Ramen is food perfected; simple, cheap, tasty and reliable.
Ramen is the food of the people and for the people.
Ramen is the quintessential college kid meal and the Recession proof soup of the people. Ramen was also a childhood snack, I enjoyed it uncooked and crunchy.
As we speak I boil those staple squiggly noodles and the air fills with the unmistakable smell of al dente ramen noodles, a subtle, lovely aroma.
The majority of Americans are largely familiar with 3 incarnations of ramen; Top Ramen, Cup Noodles, and Maruchan Ramen. But as I a few blocks from the International District I can stroll to Uwajimaya, the Asia grocery, and walk an entire aisle of ramen noodles. The variety of ramen noodles available is staggering. I walk past the menagerie of cheap eatin and throw a dozen in my cart, each a different flavor with a different set of accoutrements.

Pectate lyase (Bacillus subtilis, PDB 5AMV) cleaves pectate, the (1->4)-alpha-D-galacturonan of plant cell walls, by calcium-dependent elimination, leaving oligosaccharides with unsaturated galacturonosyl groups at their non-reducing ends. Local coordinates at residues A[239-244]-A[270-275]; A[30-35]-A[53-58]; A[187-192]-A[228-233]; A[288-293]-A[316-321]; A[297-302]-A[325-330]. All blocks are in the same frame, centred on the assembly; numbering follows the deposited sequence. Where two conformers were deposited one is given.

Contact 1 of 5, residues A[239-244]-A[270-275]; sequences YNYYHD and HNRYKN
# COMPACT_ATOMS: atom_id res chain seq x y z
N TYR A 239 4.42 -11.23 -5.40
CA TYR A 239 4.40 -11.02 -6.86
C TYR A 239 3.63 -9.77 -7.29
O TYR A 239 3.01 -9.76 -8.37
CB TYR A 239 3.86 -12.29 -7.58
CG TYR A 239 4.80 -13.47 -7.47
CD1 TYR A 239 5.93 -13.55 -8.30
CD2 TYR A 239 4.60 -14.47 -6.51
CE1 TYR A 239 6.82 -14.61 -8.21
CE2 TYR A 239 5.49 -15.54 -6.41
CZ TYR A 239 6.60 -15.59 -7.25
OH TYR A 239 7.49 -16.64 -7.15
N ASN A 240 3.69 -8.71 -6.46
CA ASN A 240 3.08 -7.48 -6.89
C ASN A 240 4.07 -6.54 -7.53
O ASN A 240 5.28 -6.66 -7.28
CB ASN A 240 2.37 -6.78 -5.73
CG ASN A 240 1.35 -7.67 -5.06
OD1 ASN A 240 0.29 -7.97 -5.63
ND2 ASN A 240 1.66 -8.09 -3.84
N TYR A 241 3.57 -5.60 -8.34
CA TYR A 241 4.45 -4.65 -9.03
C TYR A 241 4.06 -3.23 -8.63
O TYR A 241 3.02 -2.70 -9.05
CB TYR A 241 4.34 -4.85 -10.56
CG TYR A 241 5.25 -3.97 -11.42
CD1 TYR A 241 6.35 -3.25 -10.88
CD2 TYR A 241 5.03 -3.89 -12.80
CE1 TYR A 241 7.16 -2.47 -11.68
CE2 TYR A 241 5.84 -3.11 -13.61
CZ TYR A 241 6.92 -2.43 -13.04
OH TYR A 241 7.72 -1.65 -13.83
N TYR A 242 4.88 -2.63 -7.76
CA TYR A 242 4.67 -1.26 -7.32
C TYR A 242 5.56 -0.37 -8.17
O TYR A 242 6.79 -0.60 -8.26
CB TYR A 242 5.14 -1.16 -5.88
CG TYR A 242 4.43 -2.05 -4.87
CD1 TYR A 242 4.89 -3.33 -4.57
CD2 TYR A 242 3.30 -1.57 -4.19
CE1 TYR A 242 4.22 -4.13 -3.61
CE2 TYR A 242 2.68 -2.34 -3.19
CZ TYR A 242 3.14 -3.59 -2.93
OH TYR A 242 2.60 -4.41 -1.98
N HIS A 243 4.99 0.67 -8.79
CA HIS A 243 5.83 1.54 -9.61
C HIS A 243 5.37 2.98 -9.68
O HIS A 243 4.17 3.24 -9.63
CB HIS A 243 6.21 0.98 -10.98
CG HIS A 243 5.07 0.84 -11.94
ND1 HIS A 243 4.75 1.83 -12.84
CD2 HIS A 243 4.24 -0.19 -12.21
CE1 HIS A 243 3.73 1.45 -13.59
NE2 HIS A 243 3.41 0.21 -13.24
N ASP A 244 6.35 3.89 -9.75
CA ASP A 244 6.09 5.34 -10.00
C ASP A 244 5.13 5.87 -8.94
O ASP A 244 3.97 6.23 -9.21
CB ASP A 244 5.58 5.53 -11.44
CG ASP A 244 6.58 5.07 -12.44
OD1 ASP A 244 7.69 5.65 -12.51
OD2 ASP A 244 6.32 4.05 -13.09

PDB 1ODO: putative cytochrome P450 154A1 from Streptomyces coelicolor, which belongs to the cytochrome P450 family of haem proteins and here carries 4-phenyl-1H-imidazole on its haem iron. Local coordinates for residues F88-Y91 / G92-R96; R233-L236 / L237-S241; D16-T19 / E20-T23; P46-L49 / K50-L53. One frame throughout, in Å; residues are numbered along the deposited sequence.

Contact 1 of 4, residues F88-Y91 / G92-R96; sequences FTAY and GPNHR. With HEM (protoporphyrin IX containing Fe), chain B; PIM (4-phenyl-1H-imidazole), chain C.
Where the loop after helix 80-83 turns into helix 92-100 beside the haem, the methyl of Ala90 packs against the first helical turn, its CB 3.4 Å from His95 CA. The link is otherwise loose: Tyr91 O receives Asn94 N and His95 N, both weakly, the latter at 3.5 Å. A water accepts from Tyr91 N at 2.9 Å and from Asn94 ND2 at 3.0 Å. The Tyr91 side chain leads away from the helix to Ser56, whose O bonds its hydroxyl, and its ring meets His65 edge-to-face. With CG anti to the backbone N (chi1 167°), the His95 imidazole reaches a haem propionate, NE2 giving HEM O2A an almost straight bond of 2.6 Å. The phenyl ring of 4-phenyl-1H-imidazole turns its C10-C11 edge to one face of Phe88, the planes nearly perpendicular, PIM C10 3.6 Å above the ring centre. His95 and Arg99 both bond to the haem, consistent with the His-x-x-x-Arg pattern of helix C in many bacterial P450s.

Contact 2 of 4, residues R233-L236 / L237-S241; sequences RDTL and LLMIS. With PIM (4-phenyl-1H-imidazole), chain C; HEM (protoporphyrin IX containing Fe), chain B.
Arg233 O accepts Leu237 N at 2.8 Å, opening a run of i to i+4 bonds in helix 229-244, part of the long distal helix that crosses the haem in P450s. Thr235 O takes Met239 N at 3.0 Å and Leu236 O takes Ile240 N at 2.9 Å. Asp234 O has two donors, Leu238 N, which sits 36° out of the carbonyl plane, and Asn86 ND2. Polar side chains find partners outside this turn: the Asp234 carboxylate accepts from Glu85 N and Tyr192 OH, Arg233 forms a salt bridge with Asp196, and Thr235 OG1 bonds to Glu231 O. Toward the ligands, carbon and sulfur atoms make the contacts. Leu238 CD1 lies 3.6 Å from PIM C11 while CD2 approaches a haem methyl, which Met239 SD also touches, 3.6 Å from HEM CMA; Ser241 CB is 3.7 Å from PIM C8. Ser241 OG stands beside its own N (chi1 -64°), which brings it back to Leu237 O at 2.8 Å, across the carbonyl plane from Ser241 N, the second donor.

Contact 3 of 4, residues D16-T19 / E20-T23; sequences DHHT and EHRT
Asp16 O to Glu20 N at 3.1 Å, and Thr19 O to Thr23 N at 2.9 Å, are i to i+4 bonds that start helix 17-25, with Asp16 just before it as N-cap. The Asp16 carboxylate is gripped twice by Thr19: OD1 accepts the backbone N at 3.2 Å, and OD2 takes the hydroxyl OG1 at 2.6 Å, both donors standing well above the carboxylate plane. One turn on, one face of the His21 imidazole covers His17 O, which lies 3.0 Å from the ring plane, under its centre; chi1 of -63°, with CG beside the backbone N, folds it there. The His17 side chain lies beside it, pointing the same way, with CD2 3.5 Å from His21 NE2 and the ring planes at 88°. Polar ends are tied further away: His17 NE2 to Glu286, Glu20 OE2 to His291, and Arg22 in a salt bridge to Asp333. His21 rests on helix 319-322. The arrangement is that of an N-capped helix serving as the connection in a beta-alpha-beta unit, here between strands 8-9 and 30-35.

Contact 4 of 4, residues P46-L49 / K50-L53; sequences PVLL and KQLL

Some ramen packages come with 5 or 6 packets of oil and powder. Some come with seeds and octopus ink, some with seaweed and shriveled onions. Some come with tofu that is freeze dried and expands like astronaut food.
But ramens most admirable feature is that it is dirt cheap, averaging at 50 cents a package. I have seen as low as 10 cents. This is a price that has no comparable rival. You can’t get a tootsie roll for 10 cents. If you are hungry and you scoop your couch for change, you will have enough for at least one ramen.
It is actually scientifically impossible to not be able to afford ramen.
Ramen alone is all well and good but it is also the foundation of infinite recipes. Add chicken, seafood, tofu and all manner of veggies. Crack an egg or two, and squirt a healthy dose of Siracha for my personal fav.
And of course ramen is an amazing resource for the traveler. It weighs nothing, is almost free and can be obtained nearly anywhere.
Time to eat, my ramen is done.